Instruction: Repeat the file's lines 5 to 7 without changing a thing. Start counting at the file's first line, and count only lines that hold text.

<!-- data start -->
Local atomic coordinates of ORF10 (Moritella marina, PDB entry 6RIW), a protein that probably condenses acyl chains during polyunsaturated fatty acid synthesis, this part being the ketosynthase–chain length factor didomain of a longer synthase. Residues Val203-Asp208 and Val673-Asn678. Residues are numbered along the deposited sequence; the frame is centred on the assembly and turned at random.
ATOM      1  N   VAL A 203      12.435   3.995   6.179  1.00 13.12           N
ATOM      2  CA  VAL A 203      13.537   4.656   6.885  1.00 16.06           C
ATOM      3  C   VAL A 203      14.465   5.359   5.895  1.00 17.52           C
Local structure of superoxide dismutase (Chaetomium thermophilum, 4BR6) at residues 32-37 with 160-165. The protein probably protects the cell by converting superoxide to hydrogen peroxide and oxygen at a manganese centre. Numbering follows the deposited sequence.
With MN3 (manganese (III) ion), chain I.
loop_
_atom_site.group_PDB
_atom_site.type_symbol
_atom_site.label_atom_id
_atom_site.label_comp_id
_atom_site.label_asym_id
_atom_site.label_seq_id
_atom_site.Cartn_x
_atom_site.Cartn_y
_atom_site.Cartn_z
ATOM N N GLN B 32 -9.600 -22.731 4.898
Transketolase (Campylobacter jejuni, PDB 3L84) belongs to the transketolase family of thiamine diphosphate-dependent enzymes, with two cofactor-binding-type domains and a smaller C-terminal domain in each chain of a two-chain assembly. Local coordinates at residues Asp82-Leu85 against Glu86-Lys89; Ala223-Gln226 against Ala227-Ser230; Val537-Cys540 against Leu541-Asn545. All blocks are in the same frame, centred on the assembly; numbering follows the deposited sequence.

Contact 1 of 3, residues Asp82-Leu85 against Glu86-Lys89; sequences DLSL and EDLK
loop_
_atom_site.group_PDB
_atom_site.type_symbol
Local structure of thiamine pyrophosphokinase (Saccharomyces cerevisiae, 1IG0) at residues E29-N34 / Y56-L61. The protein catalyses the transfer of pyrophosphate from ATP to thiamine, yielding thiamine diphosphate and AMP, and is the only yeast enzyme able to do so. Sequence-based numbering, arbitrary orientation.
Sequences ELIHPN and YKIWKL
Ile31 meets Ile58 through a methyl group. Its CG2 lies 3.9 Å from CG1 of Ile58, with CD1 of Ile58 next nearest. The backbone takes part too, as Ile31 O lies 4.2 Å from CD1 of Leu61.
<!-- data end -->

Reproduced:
Local structure of superoxide dismutase (Chaetomium thermophilum, 4BR6) at residues 32-37 with 160-165. The protein probably protects the cell by converting superoxide to hydrogen peroxide and oxygen at a manganese centre. Numbering follows the deposited sequence.
With MN3 (manganese (III) ion), chain I.
loop_